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Democratic Republic of the Congo

2013 Findings on the Worst Forms of Child Labor

No Advancement

In 2013, the Democratic Republic of the Congo made no advancement in efforts to reduce the worst forms of child labor. The Government is receiving a "No Advancement" assessment because some elements of the Congolese National Army continue to abduct and forcibly recruit children for use in armed conflict, labor, and sexual exploitation. The Government released results from the National Survey on the Situation of Children and Adolescents Outside of School, issued two directives that provide protections to children affected by armed conflict, and launched a project to combat child labor in the mining sector. However, children in the Democratic Republic of the Congo also continue to engage in child labor in agriculture and in the worst forms of child labor in the forced mining of gold, cassiterite (tin ore), coltan (tantalum ore), and wolframite (tungsten ore).

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I. Prevalence and Sectoral Distribution of Child Labor

Children in the Democratic Republic of the Congo are engaged in child labor in agriculture and in the worst forms of child labor in the forced mining of gold, cassiterite (tin ore), coltan (tantalum ore), and wolframite (tungsten ore). Children are also abducted and forcibly recruited for use in armed conflict.(1-7) Table 1 provides key indicators on children's work and education in the Democratic Republic of the Congo.

Table 1. Statistics on Children's Work and Education
Working children, ages 5 to 14 (% and population): 16.9 (3,327,806)
School attendance, ages 5 to 14 (%): 67.1
Children combining work and school, ages 7 to 14 (%): 16.2
Primary completion rate (%): 72.8

Source for primary completion rate: Data from 2012, published by UNESCO Institute for Statistics, 2014. (8)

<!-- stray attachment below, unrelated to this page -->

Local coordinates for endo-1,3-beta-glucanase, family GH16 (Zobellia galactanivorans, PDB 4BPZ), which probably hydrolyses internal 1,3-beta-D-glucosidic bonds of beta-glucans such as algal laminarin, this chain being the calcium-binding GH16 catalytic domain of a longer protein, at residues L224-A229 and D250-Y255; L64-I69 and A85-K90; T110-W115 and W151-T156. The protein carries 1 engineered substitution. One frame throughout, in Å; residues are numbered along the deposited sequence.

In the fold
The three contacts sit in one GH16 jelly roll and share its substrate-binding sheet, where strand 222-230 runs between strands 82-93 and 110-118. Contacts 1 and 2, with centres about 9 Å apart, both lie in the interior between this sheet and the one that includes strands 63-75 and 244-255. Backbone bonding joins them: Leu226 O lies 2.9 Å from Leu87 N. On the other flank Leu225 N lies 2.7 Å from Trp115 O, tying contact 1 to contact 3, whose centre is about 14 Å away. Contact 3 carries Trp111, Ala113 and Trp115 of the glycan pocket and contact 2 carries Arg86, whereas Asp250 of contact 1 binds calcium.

Source for all other data: Understanding Children's Work Project's analysis of statistics from Multiple Indicator Cluster Survey 4, 2010. (9)

Based on a review of available information, Table 2 provides an overview of children's work by sector and activity.

Table 2. Overview of Children's Work by Sector and Activity
Sector/Industry Activity
Agriculture Farming, activities unknown* (10, 11)
Industry Mining†of diamonds, copper, heterogenite (cobalt ore), gold, cassiterite (tin ore), coltan (tantalum ore), and wolframite (tungsten ore) (10-24)
Work in quarries,†breaking stone into gravel* (1, 11, 25)
Services Domestic work (1, 2, 10, 26)
Work in bars* and restaurants* (11)
Street work, including vending, carrying packages, and unloading buses (10, 27, 28)
Categorical Worst Forms of Child Labor‡ Forced mining of gold, cassiterite, coltan, and wolframite (11-15, 18, 29)
Commercial sexual exploitation (11, 27, 30-32)
Hereditary servitude in forestry and agriculture (1, 32, 33)
Use of children in illicit activities, such as spying and distributing drugs (10, 34)
Use of child soldiers, sometimes as a result of forced recruitment and human trafficking (11, 32, 35-40)

*Evidence of this activity is limited and/or the extent of the problem is unknown.
†Determined by national law or regulation as hazardous and, as such, relevant to Article 3(d) of ILO C. 182.
‡Child labor understood as the worst forms of child labor per se under Article 3(a) - (c) of ILO C. 182.

In 2013, some members of the Congolese National Army (FARDC) and armed groups, including rebel groups, continued to abduct and recruit children to be used in their units.(11, 34, 40, 41) Children associated with armed groups may be forced to serve as combatants and bodyguards for army commanders, as well as porters, spies, miners, domestic servants, and sex slaves. Children also monitor military check points and are used during looting expeditions.(10, 11, 32, 34, 41-46) The Lord's Resistance Army also abducted children from the Democratic Republic of the Congo for service in Sudan, in South Sudan, and in the Central African Republic.(32, 45) In addition, children were recruited and abducted for service in the Democratic Republic of the Congo from Rwanda by the March 23 Movement (M23) rebel group, and from Uganda by the Allied Democratic Forces/National Army for the Liberation of Uganda.(32, 34, 36, 39, 40, 46) Children also engage in commercial sexual exploitation, many starting at age 12.(47)